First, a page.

So, the Associated Press, in their continuing series of stupid questions for presidential hopefulls, most recently asked “what’s your favorite joke.”  Seriously.  They forwarded this question to every candidate in hopes of a response.  Well… they forwarded the question to those candidates with whom they were uninterested in doing a personal interview. 

There were three ways to answer this question, really.  You could give this question the full attention it deserves — which is absolutely none.  You could pander.  Or you could use the question to make a point. 

Hillary Clinton and Rudy Giuliani — arguably two of the more moderate-liberal candidates running for office — both gave the question its due consideration.   Hillary said, “I’m not telling.”  Giuliani poked fun at how very stupid the question was by saying, “probably the most recent one that made me laugh.”   Good for them.

McCain pandered a bit, along with Huck, Romney, and the rest of the Dem. candidates — while also showcasing the reasons why they are in politics and not standup comedy.  If the AP wanted to prove that most politicians have very bad senses of humor, this question did an admirable job.

But Fred(!), as usual, stood out from the crowd.  The Thompson camp, in two words, took a ridiculously stupid question and used it to make a valid and necessary point about the primary process, the media, and his own views on campaigning.  Thompson’s favorite joke?  “Presidential debates.”

Anyone who witnessed the crime against American intellect that was the CNN-YouTube debate would readily agree with this assessment.  As the debates progress, we see that the mainstream media is not interested in the exchange of ideas, but in elititism, and in promoting their own ideals.  In two words, Thompson pointed out the hypocracy of media-moderated presidential “debates.”  And as usual, the media didn’t get the joke.

Note to Grover Norquist: Get Over Yourself

Posted in Economy, Elections, Fred(!), politics, taxes with tags , , , , on December 4, 2007 by Randy Streu

I’ve been going back and forth about whether or not to write anything about that travesty CNN called a debate on Nov. 28.  People far smarter than I, from RedState to Townhall to Flopping Aces — and even SIT’s own Ambrose — have done an admirable job pulling what little could be gained from amongst the BS that filled the evening and making real progress in analyzing it.  I felt, given this, that I could simply leave it alone, and move on to the next subject.  With extreme prejudice.  Then Newsmax sent me an email from Grover Norquist — essentially a transcript of his YouTube response to those two candidates (Thompson and McCain) who dared deny him their signatures during the CNN/YouTube “debate.”

For those who (wisely) skipped this debate, I’ll sum up what Gover’s referring to before I get to his response to it.  Norquist, via YouTube, asked the following question:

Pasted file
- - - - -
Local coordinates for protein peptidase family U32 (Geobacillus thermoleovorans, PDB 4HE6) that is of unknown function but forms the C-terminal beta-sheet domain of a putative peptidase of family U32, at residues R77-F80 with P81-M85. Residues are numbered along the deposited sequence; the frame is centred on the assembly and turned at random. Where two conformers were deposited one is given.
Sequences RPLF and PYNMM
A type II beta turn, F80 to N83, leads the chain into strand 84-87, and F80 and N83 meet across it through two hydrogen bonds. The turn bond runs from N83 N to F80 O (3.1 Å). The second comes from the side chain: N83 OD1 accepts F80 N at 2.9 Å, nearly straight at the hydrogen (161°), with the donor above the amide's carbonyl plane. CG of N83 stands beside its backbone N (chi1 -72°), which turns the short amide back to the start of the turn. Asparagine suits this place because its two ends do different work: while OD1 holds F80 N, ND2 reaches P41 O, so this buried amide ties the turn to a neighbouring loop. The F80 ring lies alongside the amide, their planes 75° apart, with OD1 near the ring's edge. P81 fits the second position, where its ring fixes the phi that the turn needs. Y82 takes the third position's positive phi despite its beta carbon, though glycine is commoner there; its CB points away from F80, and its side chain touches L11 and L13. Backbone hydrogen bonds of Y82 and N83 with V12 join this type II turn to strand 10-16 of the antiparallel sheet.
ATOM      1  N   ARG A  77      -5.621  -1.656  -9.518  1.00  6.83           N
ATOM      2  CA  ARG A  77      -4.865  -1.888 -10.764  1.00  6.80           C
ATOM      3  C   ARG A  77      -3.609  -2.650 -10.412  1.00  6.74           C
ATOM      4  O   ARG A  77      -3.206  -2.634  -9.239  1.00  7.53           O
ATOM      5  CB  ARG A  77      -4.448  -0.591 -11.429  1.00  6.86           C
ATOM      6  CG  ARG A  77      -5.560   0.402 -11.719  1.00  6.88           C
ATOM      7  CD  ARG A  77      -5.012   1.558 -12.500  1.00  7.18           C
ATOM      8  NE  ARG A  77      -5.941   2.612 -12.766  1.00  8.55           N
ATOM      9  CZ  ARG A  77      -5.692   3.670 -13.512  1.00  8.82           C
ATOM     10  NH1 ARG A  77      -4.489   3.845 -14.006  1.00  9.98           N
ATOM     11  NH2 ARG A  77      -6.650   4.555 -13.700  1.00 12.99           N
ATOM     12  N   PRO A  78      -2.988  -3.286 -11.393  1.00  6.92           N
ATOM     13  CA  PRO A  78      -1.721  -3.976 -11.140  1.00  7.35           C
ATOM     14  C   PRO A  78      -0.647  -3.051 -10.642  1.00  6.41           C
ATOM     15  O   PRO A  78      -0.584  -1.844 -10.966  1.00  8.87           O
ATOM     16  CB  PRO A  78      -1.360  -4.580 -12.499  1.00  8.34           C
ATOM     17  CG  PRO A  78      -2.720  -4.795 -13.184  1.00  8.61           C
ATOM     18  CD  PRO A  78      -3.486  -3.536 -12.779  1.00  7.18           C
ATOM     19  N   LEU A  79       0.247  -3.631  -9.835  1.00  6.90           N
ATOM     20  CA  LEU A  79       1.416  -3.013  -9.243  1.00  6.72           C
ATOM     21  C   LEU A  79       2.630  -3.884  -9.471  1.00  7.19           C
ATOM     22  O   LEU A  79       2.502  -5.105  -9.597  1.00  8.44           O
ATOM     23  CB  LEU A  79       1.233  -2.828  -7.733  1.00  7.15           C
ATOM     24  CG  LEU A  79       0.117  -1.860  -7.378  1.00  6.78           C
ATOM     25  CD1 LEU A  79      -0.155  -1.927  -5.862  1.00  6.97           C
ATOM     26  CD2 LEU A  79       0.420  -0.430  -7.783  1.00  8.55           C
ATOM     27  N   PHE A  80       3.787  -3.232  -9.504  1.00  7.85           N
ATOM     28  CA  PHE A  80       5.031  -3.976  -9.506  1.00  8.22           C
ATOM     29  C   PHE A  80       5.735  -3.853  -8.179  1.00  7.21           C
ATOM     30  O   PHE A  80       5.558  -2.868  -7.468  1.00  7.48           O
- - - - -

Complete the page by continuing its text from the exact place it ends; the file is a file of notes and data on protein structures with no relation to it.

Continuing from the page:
President Bush made a commitment when he ran for president in 2000 an 2004 that he would oppose and veto any tax increase that Congress sent him. My question to each of the candidates is: Would you promise to the people watching this right now, that you will oppose and veto any efforts to raise taxes as long as you’re president?”

Thompson responded by saying, “Cut — tax cuts for eight years when I was in the United States Senate. Never met a tax I liked. I’ve got a tax-cut bill on the table. But I don’t do pledges to anybody but the American people.”

McCain responded in kind, by basically saying he’d let his record speak for itself.

So, I get this email via Newsmax, asking me to send a message to Fred(!) and to McCain asking them to sign Norquist’s peice of paper.  According to Norquist, he asked “A simple question: Will you promise the American People you won’t raise their taxes?”  As I quoted above, that’s not quite what he said… but it’s close enough.  His video, though (linked above) is insulting.  He suggests that McCain and Thompson were “confused” in that they seemed to believe he was referring to an organization, rather than to the American people. 

Norquist, understand this: much as you and I have much to agree on, you do not speak for the American People.  Nor do I.  You’re not an elected representative of “The American People” and “The American People” asked nobody to sign a useless peice of paper as a token.  This is about one thing, and one thing only: Grover Norquist’s ego. 

Fred Thompson has a record of lowering taxes, of cutting spending and of denying tax hikes.  Not only that, but he has a plan to make permanent the cuts introduced by the Bush Administration and simplify the tax code, while cutting taxes for everybody.

But, evidently, for Norquist to take a man at his word, he requires that they sign a useless piece of paper.  It’s not a contract; it’s a symbol.  And it’s a symbol not worth the paper it’s printed on.  So why is this guy all hot and bothered?

Simply put, because Thompson and McCain bruised his ego.  They let him know, in no uncertain terms, that, not only does he not speak for the American People, but he’s not even all that particularly important.

Don’t get me wrong.  As I said, I’m all for tax reform, and I think Norquist and his group have some great ideas.  But to get as bent out of shape as Norquist appears to be, simply because two candidates have chosen to let their records to the talking on the subject of taxation, and to let their words be their bond the American People (and not to Grover Norquist) is as childish as it is telling.  And what it tells us is this:

Grover Norquist is not interested in action, or in real integrity.  He’s interested in symbolism.